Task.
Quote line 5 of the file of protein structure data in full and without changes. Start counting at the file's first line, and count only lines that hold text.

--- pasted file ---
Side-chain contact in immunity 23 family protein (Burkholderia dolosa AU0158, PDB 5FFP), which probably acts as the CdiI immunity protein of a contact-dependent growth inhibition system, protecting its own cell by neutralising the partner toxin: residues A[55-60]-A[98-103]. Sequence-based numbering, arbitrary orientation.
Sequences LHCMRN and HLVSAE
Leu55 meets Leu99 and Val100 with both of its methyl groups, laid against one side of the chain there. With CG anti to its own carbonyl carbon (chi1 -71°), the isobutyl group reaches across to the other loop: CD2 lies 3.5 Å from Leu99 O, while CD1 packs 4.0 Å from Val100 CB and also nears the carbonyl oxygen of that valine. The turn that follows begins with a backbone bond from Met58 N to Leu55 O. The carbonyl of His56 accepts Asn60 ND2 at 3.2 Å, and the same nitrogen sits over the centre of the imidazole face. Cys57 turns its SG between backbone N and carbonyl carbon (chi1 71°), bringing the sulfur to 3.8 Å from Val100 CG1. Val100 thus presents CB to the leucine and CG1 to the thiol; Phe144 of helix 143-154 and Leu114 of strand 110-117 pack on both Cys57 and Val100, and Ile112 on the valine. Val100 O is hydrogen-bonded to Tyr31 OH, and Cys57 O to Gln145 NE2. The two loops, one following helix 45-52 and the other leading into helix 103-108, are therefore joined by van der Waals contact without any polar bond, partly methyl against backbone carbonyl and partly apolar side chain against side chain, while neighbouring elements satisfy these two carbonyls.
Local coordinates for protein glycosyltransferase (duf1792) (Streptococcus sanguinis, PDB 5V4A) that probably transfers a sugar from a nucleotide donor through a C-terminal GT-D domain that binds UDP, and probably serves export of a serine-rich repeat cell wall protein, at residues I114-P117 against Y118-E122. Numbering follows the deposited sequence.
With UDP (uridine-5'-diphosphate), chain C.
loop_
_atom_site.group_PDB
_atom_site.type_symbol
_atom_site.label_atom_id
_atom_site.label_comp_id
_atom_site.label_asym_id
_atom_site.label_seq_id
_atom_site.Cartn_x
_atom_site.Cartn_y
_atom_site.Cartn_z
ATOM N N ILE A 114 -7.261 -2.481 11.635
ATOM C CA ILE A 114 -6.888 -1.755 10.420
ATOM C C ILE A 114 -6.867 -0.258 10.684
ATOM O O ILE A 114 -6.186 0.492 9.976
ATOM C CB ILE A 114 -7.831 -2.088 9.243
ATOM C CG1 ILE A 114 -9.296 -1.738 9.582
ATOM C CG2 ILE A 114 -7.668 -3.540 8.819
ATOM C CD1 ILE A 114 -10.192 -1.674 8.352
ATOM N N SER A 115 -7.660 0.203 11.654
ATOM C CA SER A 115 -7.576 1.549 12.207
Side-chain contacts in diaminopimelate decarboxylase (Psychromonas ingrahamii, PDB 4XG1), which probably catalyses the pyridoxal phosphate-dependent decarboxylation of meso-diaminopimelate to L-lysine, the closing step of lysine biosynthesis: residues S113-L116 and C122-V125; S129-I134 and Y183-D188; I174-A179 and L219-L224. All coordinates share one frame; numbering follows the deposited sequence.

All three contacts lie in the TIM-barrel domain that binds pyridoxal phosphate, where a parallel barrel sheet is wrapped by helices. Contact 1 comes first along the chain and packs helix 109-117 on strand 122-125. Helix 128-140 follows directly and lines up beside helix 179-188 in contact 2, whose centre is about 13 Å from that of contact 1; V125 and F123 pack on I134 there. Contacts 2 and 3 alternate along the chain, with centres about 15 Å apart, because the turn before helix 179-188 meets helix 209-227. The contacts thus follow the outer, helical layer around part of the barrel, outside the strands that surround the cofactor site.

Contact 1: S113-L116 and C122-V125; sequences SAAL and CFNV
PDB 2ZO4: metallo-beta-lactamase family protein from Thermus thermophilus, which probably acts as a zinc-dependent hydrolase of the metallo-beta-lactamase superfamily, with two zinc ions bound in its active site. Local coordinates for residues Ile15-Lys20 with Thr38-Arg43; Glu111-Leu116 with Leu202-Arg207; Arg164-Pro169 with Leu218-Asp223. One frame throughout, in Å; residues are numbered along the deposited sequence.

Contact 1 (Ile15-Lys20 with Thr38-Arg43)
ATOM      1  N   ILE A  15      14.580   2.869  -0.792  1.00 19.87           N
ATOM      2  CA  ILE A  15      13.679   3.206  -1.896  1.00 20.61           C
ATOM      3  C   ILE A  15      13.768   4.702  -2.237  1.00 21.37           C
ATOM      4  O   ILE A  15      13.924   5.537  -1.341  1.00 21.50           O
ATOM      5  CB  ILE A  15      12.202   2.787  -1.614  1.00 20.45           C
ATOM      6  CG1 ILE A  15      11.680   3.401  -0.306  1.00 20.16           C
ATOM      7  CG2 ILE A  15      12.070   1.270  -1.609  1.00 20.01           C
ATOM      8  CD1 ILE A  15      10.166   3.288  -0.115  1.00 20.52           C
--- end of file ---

With UDP (uridine-5'-diphosphate), chain C.